Honey Locusts

Honey locusts: a productive option for agroforestry

How much could farmers save by using trees to support the growth of their livestock? Contrary to the view that trees hinder feed production on farms, the honey locust tree (Gleditsia triacanthos) produces fodder and enhances pasture growth.

Seed pods for animal fodder

During periods of the year when grass growth is inhibited by the weather (too hot and dry or too cold and wet) farmers are accustomed to feeding out hay, silage, and other stored fodder. Honey locusts offer a viable alternative.

A good honey locust will have pods that are over a foot long, their insides full of seeds high in energy. Those nutritious, calorie-dense pods naturally drop just as pasture growth is slowing down and livestock are putting on weight for the winter. Honey locust pods remain preserved on the ground for months into winter for self-harvesting by cattle and sheep, pigs, and horses. It’s not uncommon for a mature tree to yield 400 kg of pods in a season, and 50 such trees can fit in a hectare while still allowing plenty of sunlight through their dappled canopies.

Shade to manage pasture growth

The sparse canopy of a honey locust lets lots of light through to ensure continual grass growth.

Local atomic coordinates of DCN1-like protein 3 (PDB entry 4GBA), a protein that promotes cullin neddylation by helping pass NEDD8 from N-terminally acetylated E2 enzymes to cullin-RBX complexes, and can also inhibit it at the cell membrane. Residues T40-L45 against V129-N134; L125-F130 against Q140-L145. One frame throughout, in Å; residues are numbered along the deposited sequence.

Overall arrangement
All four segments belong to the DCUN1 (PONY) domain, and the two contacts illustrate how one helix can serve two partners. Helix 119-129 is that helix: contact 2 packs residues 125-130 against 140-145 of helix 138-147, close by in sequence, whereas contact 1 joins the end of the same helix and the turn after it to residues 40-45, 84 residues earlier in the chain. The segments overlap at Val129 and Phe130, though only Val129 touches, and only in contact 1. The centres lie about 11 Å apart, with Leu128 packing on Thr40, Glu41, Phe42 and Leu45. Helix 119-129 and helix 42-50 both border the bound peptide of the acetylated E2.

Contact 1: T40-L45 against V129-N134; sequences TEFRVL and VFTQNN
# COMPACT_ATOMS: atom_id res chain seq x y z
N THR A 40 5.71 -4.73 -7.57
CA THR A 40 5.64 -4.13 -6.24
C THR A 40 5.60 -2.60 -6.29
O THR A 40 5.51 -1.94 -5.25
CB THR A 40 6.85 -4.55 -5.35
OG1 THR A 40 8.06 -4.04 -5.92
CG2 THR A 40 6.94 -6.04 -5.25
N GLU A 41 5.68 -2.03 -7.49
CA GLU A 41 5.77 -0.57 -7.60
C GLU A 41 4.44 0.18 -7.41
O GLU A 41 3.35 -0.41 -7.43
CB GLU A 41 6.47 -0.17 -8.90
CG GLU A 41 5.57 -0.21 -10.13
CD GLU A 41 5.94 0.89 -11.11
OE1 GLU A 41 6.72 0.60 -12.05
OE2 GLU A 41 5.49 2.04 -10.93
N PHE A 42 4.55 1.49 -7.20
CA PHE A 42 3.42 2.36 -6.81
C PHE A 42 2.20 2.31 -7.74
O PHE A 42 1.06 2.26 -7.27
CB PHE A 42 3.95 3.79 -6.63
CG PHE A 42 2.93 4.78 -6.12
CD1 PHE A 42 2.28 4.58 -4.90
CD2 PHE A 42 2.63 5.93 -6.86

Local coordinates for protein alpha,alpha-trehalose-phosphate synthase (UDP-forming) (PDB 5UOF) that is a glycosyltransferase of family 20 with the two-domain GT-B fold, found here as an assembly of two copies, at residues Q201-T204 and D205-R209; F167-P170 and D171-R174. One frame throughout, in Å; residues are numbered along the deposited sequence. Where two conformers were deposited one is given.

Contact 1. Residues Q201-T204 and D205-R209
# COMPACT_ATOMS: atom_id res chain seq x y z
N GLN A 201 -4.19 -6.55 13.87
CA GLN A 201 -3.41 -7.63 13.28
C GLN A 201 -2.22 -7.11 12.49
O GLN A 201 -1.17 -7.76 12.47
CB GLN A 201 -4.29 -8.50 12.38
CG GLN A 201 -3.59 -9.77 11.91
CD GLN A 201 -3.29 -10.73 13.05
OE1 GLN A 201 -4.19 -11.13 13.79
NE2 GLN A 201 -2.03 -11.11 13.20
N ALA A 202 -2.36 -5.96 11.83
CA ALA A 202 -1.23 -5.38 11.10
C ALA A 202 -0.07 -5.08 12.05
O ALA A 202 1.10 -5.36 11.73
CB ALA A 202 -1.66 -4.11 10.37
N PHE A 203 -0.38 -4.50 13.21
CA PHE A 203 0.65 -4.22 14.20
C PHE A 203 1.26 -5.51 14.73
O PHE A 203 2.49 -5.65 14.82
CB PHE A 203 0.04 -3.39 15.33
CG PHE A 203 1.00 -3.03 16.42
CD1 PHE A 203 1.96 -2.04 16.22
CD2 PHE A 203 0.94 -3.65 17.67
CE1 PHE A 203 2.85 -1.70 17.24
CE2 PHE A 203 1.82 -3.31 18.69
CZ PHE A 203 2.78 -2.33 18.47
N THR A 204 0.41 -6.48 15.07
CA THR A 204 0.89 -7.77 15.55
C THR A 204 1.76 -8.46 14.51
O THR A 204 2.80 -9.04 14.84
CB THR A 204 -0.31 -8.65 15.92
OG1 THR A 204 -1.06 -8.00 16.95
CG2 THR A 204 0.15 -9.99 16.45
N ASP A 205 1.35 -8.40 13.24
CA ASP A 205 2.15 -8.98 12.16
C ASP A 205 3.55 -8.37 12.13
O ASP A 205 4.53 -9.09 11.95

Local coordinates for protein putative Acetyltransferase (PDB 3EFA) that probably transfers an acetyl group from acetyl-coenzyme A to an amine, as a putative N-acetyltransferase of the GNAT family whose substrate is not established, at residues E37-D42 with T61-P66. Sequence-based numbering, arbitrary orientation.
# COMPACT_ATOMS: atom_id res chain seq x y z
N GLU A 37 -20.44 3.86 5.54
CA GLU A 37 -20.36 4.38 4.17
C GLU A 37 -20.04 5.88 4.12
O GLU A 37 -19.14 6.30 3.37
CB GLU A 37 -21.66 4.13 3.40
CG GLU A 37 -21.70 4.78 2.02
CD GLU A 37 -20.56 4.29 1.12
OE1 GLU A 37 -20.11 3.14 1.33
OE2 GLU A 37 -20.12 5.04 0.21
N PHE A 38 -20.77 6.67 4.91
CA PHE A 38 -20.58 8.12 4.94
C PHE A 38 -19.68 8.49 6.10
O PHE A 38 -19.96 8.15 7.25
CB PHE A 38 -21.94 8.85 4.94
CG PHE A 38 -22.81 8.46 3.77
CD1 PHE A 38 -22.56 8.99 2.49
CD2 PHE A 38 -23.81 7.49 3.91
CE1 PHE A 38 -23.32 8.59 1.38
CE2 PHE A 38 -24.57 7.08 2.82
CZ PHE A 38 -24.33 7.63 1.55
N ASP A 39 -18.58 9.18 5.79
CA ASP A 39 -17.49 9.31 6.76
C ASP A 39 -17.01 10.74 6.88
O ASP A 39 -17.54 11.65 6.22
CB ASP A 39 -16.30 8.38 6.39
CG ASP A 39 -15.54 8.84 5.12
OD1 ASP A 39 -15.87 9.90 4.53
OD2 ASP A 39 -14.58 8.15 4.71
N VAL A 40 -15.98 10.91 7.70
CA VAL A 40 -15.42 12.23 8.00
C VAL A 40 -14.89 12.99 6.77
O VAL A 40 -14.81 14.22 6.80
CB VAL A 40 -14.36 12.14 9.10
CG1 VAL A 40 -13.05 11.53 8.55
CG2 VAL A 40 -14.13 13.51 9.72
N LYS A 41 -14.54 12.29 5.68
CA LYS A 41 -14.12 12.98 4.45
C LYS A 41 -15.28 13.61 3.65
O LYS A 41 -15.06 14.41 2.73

Any tree provides some shade, but for seamlessly integration into pasture production, the shade needs to be just right. It must move throughout the course of the day, so that the livestock standing in that shade move with it. The canopy should also allow plenty of light through to support the growth of the grass beneath it. If leaves are small they won’t smother the grass when they fall. Ideally the tree would leaf out late in the spring, and drop leaves early, so it casts shade during the heat of the summer. Honey locusts meet all these criteria, plus more!

Nitrogen fixing

Just like clover and other legumes, honey locusts sequester nitrogen. Think of a honey locust as one big over-sized clover, taking nitrogen from the atmosphere and pumping it into the soil. Not only does this nitrogen enhance, the tree’s own growth, it also benefits the pasture surrounding it. Moreover, as the roots of a honey locusts grow deep, they pull up all types of nutrients that are otherwise inaccessible, later depositing them in upper soil horizons through leaf-drop.

Good genetics are essential

The integration of honey locust into an agroforestry platform requires careful seed selection. Seeds should come from quality-genetic, thornless, high-yielding, high-energy-pod-producing honey locusts.

Good honey locusts might as well have been custom-made to compliment grazing. One would be hard-pressed to come up with a better tree!



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